The Mavericks are in a tough but familiar spot: they desperately need to upgrade their roster before Thursday’s trade deadline, and they have scant resources to do so. They’re back in this spot because, once again, their “off-season splash” has produced disappointing results. In fact, that much-celebrated splash has been more like a faucet drip.
The Grant Williams experience has been a net negative, with no signs of improving.
The Mavericks acquired Williams as part of a three-team trade in which they sent Reggie Bullock to San Antonio, as well as a 2030 first-round pick swap and a couple of second-round pick swaps. Not much capital expended, sure. The real expenditure is the playing time that Williams has consumed as a starter when, on most nights, he has provided the team with very little production. Every player the Mavericks acquire and give minutes to, especially in the starting lineup, is brought in to form a lasting connection with Luka Doncic, and when the team emerged from training camp, it seemed Williams might fit that bill. The first handful of games provided at least a glimmer of hope that this acquisition had a chance.
It has been all downhill from there. And now, 47 games into his tenure in Dallas, Williams is involved in trade rumors.
This is an embarrassment for the front office. Last year it took all of six games for the team to realize that JaVale McGee, its big offseason “get,” not only could not be in the starting lineup but also basically couldn’t play at all. This year it took 15 games for the club to realize it needed to reduce Williams’ minutes.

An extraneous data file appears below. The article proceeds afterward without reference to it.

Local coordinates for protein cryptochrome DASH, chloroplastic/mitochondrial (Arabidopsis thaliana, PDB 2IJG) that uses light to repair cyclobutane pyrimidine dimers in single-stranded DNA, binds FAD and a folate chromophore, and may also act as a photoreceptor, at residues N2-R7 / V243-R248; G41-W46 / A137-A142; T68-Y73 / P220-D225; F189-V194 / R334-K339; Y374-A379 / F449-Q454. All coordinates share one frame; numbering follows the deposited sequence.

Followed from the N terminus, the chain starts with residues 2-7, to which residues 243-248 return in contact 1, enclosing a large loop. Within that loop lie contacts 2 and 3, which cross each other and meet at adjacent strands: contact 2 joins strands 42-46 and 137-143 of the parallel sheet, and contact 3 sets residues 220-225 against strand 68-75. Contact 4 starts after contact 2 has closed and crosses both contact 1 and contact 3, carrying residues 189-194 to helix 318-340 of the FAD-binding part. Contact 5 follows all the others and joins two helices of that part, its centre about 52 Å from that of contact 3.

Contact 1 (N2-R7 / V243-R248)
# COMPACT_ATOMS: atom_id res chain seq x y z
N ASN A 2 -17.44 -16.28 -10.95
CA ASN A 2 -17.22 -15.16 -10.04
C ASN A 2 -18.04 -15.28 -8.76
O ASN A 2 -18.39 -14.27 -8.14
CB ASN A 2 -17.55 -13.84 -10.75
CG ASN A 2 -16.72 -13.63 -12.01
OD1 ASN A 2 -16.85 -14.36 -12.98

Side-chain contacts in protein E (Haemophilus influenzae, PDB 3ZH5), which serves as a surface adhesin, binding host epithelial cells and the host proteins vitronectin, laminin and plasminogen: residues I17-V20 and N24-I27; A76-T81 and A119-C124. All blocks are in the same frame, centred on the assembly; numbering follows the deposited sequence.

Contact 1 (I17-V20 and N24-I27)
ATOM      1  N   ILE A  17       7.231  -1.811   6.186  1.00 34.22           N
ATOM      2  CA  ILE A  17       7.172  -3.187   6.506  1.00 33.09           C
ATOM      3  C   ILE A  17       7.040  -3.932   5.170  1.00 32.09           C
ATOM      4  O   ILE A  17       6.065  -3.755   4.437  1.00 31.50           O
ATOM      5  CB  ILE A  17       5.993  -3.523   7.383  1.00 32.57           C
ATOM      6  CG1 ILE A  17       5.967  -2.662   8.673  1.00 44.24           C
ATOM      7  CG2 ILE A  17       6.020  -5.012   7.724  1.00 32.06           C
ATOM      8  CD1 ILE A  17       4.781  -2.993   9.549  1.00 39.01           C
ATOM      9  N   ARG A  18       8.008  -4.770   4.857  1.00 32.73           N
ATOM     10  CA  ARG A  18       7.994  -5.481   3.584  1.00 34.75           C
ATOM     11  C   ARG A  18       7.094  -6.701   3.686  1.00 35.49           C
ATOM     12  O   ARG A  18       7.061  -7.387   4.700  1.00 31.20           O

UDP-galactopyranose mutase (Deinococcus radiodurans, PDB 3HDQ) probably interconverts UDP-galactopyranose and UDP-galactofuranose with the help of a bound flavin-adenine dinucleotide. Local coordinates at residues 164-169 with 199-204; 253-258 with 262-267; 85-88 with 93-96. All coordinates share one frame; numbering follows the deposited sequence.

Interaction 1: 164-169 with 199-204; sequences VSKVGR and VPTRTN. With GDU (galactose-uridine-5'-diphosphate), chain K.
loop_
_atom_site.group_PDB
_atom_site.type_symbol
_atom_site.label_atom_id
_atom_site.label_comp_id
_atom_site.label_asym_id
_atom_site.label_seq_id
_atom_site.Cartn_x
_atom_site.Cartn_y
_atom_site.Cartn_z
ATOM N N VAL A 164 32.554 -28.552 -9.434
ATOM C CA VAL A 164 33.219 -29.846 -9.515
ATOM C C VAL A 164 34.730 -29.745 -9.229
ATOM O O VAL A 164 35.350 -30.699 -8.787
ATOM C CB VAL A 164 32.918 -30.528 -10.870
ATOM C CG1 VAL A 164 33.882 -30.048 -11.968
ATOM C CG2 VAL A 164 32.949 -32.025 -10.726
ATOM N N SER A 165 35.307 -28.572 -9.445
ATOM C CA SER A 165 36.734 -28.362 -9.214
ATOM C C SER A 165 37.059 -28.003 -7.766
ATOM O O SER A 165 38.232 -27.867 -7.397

If you were to give this iteration of the Mavs front office a full review, what moves would you say have “worked out?” Dante Exum’s comeback tour after spending two seasons in Europe is a solid find, even if he has appeared in only 32 games and has missed the last six due to injury. Derrick Jones on a low-cost one-year deal has been helpful. I suppose the jury is still out on the Kyrie Irving trade: he has been fantastic when he has been on the floor, but Irving is a guy who has missed a ton of games for a ton of reasons over the last few years, and guess what? He has missed a ton of games as a Maverick! If Dereck Lively II continues to ascend on the path he appears to be on, he has the potential to be a franchise-altering piece. But outside of that, it’s hard to find many hits in the Nico Harrison era.
There were plenty of reasons to expect Williams to be one. Still, the Mavericks were taking a bit of a leap of faith on the 25-year-old, projecting he could become an every-night starter, which he had never been before. They hoped he could bump his minutes from 25 to, say, 32, and improve alongside Doncic. Instead, Williams did something that I’m not sure anyone else has been able to pull off: his numbers have declined when teaming with perhaps the best setup man in basketball. Consider the many players we’ve seen thrive in Doncic’s presence. Bullock, Dorian Finney-Smith, Maxi Kleber, Tim Hardaway Jr., Spencer Dinwiddie—all of these players saw their shooting percentages go up when they shared the floor with Doncic. Williams is still shooting a respectable 37 percent from three, but he’s down from the 40 percent clip he hit over his last two years in Boston. He’s hitting 49 percent of his two-point attempts, down from 56 percent from his last two seasons as a Celtic. I’m not even mad; that’s amazing.
In a recent article on The Ringer, Williams remarked, “Luka kind of sets you up where you don’t have to do much—just eat a bag of popcorn, knock down some open shots, and move on.” Quotes like this are supposed to be fun and colorful, and I don’t want to be the media guy getting after a player for a funny remark. Williams is not wrong. But over the past 20 games, he has been doing a lot more of the popcorn eating and a lot less of the knocking down open shots.